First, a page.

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Chapt 4 1-11 Who Pays for LTC

Chapt 4 1-11 Who Pays for LTC

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Published by allenhamm
Chapter 4 of "How to Plan for Long-Term Care" by Allen Hamm.
Chapter 4 of "How to Plan for Long-Term Care" by Allen Hamm.

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Published by: allenhamm on Jun 06, 2011
Copyright:Attribution Non-commercial


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We have not passed that subtle line between childhood and adulthood until...we have stopped saying “It got lost” and start saying “I lost it.” 
— Sidney J. Harris
ources of funding for long-term care expenses are a majorconcern for our state and federal governments because long-term care expenditures could expand to the point of dwarfing ourcurrent “health care crisis.” An increase in life expectancy, the sizeof the baby boom generation,and the inflation of health carecosts are driving this expensiveproblem.With the help of financialadvisors, government analysts,and experts on aging, Americansare beginning to understandthat long-term care expensescould be the greatest risk totheir financial security. Due tonew awareness of this finan-cial and emotional risk, manyAmericans are taking action by pre-planning (as opposed to crisisplanning) to protect their families and their legacies against theimpact of long-term care.But most Americans are still confused about who pays forlong-term care. While physician and hospital care are covered byMedicare and regular health insurance, sources for payment of long-term care expenses are limited.
Who Pays for ong-Term are?
There are four sources for provid-ing or paying for long-term care:1. amily2. Medicaid (Medi-al in alifornia),the welfare program3. Personal assets4. ong-term care insurance
Some of the pros and cons of thesesources are explained below. Long-term care insurance is explained onlybriefly because an in-depth discus-sion of insurance is provided in futurechapters.At the end of this chapter, we dis-pel some myths about other sourcescommonly believed to cover long-term care and provide you with aclearer understanding of what theseprograms actually do and don’t cover.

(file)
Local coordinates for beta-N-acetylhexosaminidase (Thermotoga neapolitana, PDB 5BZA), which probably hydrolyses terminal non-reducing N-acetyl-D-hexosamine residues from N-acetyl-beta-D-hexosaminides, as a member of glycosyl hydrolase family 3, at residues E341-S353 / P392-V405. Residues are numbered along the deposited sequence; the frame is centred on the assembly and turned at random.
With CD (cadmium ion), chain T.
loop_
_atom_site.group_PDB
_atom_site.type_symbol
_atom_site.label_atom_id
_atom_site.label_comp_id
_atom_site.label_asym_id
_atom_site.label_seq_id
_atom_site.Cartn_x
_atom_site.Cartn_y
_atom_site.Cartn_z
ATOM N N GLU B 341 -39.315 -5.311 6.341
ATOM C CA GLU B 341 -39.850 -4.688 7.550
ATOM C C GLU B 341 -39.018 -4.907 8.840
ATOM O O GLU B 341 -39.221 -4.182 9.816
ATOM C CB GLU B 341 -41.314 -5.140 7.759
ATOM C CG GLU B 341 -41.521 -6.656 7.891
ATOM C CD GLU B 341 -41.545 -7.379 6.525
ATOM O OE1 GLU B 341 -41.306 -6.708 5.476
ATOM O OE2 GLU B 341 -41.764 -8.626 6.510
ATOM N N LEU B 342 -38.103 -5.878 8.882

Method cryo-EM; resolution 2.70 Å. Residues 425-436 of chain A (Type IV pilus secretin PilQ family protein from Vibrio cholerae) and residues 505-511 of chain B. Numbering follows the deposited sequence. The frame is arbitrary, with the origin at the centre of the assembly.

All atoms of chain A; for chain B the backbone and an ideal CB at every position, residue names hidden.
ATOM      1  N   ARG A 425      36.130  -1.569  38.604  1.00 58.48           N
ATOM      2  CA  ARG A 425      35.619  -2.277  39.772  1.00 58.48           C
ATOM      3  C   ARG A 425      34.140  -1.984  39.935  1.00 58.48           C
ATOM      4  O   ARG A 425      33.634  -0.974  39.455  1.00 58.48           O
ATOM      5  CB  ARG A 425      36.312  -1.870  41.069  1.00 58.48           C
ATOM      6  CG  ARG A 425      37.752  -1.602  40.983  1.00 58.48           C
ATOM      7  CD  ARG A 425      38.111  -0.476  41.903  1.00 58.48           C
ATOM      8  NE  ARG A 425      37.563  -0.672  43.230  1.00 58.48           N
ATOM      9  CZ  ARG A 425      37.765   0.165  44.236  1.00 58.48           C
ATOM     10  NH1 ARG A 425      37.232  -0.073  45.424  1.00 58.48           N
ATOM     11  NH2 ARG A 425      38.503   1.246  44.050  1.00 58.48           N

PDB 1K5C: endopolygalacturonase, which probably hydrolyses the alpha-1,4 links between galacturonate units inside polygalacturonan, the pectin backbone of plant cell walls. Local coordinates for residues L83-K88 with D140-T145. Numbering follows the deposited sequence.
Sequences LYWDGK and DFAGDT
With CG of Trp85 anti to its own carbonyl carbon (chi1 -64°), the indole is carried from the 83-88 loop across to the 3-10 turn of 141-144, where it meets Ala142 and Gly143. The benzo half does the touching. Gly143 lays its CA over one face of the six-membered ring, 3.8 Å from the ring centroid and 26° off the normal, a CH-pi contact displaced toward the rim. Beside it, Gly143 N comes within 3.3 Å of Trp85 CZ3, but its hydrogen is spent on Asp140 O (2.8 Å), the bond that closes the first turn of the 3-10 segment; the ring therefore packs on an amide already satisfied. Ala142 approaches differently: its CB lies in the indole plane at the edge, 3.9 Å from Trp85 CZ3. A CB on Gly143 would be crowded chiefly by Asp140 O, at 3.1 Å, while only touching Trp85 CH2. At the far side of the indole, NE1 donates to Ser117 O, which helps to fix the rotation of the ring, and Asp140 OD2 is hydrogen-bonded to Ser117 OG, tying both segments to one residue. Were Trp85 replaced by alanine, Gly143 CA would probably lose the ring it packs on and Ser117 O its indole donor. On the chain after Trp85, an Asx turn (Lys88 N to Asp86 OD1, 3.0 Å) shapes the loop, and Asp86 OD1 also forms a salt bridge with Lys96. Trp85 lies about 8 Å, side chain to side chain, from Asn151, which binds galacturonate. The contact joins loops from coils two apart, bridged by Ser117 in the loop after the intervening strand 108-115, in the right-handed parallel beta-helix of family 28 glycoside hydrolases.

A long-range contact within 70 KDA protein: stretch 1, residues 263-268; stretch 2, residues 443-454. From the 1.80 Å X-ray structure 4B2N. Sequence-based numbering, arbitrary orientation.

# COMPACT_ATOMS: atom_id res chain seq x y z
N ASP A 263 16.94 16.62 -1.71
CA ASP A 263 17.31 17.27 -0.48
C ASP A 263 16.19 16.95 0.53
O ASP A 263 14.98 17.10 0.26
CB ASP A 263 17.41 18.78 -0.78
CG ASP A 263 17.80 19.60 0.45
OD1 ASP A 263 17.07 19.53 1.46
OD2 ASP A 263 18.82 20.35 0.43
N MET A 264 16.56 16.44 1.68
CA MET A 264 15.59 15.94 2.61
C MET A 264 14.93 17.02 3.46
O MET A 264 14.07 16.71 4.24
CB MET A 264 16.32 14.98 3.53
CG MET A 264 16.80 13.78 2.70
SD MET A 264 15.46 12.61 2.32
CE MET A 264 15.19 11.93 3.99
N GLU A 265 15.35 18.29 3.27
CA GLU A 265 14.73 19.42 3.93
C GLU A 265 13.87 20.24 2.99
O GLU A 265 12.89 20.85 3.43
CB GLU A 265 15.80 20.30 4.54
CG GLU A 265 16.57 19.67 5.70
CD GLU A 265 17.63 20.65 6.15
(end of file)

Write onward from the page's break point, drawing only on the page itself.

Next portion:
When a loved one needed care in past decades, other familymembers took on the role of caregiver. Women—usually wives,daughters, or daughters-in-law—were the most likely care provid-ers for immediate and extended family members.But changes have occurred in our society that make it less likelythat our family will be in a position to provide our care. Familiestoday are not only much smaller, but many are also spread acrossthe globe, with two careers required to support the family’s finan-cial obligations. Even relying on a spouse for care may not be anoption due to changes in the traditional American family structure.In the future,
caregivers will be the most common providers oflong-term care services.As explained in
caring for a loved one is a necessityfor many families who failed to deliberately plan for long-term care.According to a study conducted by the National Alliance for Care-givers, the number of U.S. households providing care to adults aged
Cte 4:  Wo p fo log-Tem Ce?
 Fast Facts:
of Medicare recipi-ents mistakenly believeMedicare is a primarysource for coveringlong-term care.
Most people mistak-enly believe a MedicareSupplement policy willpay for long-term care.
of people under age65 mistakenly believe their private healthinsurance will cover thecost of long-term care.
Cte 4:  Wo p fo log-Tem Ce?
50 and older has more than quadrupled in the past 13 years. A NewYork Times report published in 2007 estimates that over 15 mil-lion adult children are providing care for their elderly parents. Theaverage caregiver is a married, middle-class woman in her late 40scaring for her mother-in-law and/or her own mother, usually in thatorder. 28% of caregivers are men. Over half of those providing careare employed full time and another 13% work part time. Accordingto another report released in 2007, these caregivers experience thehighest rates of depression among all U.S. workers.Some well-meaning children insist they will personally providefor their parents’ long-term care. This is contrary to the wishes ofmost parents, who will do almost anything to keep from becominga burden on their children.But if you decide that relying on your family
a viable optionfor your plan for care, talk seriously with your spouse and chil-dren about the type of care they can and will provide. This optionshould be put in writing by accessing your online assessment at
This will ensure that everyone’s responsi-bilities are clearly outlined in writing. It may also be a good idea tohave your family members present when developing the specificsof your plan because the need for care often has less impact on theperson in need of care than it has on the rest of the family.
MEDICaID, ThE WElFarE prraM
Medicaid provides funding for approximately 45% of all long-termcare expenses in the United States. The federal and state-fundedprogram began in 1965 to provide medical care for impov erished,elderly, blind, and disabled persons who could not afford the costof care. The lack of other payment options, especially for nursinghome care, has resulted in a large portion of nursing home residentsrelying solely on the Medicaid program to pay for their care.
Eligibility for Medicaid 
Medicaid laws have been revised many times since the creationof the program, which has resulted in a convoluted legal structureused to determine eligibility for Medicaid benefits. There arevarious “look-back periods” if you transfer assets, as well as assettransfer penalties, income caps, and waiting periods.

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